A comment by a friend mentioned that while there is a lot of information out there on how not to run a successful game store, there really isn’t much information on how to do it right. I think there are a number of reasons why we don’t discuss the best practices.
Firstly, many of us don’t want to turn our blogs into business management blogs so we avoid discussing the nitty gritty how-to’s; secondly, since all businesses are unique to some extent, it’s the unique (read – headache inducing) problems that we see. Thirdly, there’s some hesitation of giving away information to competitors that might (unlikely but possibly) just put ourselves out of business. Lastly, it’s a bit of risk – after all, even if you do everything right, sometimes businesses just fail and we don’t want to be blamed for it!
All that said, we’ve decided to start a new series of best practices. Bear with me, I’m going to have to put into place a lot of things I do that I don’t necessarily think about.
With that said, let’s start at the beginning
1. Have a Vision
If you’ve worked in a large company before, you’re probably rolling your eyes. Vision Statements all too often are meaningless paragraphs of dribble that have no relation to anything. I’m not talking about that kind of vision.
I’m talking about a vision of the company for you. If you have partners, then it’s a shared vision; but it’s one about you. Not “the largest company in North America” or “eco-friendly, sustainable practices” or any of that other dribble.
Instead, lay out in detail what salary, work hours and vacation time the company must offer you. Put a dollar figure to it and a timeline. Don’t worry if it’s not realistic for a retail game store to provide this to you – that’s not the point just yet.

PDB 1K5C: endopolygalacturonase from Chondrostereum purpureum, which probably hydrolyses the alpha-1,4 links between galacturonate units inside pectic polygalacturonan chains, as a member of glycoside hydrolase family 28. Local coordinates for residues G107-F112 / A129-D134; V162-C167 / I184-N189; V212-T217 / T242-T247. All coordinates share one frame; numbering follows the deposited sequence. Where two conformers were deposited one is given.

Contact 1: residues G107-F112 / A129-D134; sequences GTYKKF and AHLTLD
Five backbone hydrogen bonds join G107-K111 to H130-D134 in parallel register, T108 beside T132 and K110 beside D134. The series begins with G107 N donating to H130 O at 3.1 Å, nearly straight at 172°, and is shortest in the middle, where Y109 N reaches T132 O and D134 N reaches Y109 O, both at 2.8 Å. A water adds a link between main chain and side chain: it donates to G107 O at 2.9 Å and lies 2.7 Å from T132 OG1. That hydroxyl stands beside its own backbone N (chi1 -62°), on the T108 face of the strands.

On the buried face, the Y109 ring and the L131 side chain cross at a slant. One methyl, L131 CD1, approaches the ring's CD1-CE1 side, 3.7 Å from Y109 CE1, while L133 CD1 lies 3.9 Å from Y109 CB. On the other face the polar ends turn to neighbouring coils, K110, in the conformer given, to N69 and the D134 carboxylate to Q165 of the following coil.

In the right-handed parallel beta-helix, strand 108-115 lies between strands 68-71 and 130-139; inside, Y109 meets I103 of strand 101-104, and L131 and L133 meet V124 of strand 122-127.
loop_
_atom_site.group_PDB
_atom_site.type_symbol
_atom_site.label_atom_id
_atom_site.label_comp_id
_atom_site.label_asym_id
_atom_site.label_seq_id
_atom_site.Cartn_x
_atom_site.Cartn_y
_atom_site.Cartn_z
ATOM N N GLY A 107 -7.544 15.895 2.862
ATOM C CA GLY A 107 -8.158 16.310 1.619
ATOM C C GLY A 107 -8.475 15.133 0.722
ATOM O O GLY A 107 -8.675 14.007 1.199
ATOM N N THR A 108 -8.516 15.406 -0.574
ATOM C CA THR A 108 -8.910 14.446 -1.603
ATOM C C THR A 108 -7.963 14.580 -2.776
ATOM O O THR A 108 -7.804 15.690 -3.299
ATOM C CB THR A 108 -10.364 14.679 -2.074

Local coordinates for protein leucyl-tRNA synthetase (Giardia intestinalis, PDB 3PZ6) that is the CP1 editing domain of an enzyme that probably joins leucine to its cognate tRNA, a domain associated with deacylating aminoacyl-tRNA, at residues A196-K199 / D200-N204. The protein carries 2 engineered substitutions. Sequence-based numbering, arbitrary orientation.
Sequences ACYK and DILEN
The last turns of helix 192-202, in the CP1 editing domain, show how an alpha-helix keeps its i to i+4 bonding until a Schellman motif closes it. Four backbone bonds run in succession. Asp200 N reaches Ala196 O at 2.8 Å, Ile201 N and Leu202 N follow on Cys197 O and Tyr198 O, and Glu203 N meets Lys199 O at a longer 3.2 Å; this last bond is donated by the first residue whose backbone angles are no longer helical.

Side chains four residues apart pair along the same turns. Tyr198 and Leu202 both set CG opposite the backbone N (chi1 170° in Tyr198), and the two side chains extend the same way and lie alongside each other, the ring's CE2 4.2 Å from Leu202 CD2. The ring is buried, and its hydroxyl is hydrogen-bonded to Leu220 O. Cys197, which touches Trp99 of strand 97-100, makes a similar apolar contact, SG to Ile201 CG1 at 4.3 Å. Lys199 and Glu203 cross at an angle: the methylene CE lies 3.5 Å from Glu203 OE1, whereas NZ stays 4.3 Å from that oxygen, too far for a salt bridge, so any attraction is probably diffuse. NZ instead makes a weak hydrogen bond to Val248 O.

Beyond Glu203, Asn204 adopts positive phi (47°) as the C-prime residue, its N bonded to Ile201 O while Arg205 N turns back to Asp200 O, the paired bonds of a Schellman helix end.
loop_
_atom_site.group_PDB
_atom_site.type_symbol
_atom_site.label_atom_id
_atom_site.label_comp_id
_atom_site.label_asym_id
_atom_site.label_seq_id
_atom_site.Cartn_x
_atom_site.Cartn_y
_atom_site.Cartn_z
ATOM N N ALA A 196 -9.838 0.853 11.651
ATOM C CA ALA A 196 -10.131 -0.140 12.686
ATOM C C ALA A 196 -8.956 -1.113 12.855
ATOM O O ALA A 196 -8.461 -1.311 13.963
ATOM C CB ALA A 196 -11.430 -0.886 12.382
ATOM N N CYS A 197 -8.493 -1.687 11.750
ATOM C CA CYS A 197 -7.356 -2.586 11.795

This amount will vary depending on your life circumstances (20-something, single and childless or mid-40’s, married with kids). You might even need to do 2 different sets of numbers – one for the first 5 years, one 10 years after that. Whatever number it is, put it together and make sure you are happy with it. Then make sure anyone affected by that decision is happy (read Significant Others & family).
There’s a few reasons for doing this:
1) Realism: Is what you want realistic? Look at the previous numbers I’ve provided where most retail stores pull in CAD$323,000 a year; and total salary & wages & profit equaled $61.5k. And that’s likely without a lot of benefits – and not forgetting you probably need at least 1 other employee if not 2.
On that note, you’re probably only pulling maybe $30-40,000 a year at most, after 4 to 5 years in business. Can you be happy with that? Can you & your family realistically live on that for the rest of your life. If not, you’re going to have to do a lot of thinking about whether you really want to do it – or what you can do to change these numbers.
2) Planning: You have a number, you have an idea of where you need to be. With that goal in mind, you can start planning the business backwards – plotting out how much sales you require per year to pull this off. Then you can work out the space requirements for the business (e.g. can you do it on 300 sq ft? how about 1,000? how about 2,000?).
I’m not suggesting you get 2,000 sq ft straight away, but if you know you will need to expand to reach your goals, you might hold-off on major improvements on your first retail location. It’ll also dictate the inventory / capital requirements using a turn ratio of 4.
3) Goal-Setting : Perhaps more importantly, you now have a goal. Whether it’s $30,000 or $100,00; you have a number that you need to hit and a time-frame to do it in. You and your partners (if any) have discussed and agreed to it, so that number won’t be moving without a serious discussion. If you don’t hit it, you’ll have to explain it – even if it’s only to yourself. You now have a goal-line.
If you think this is rather cold-hearted; it is. Yes, it’s a great life running a game store. You get games, you get your own business, you get to meet lots of people who are (often) just like you. It’s fun.
The business will also only last as long as you, the owner, can do it. It doesn’t matter if the business is making a profit – if you aren’t making enough to pay your bills, it won’t last. Most of us give up a career, a steady paycheck, benefits and a lot of free time to do this. Make sure it’s worth it for you.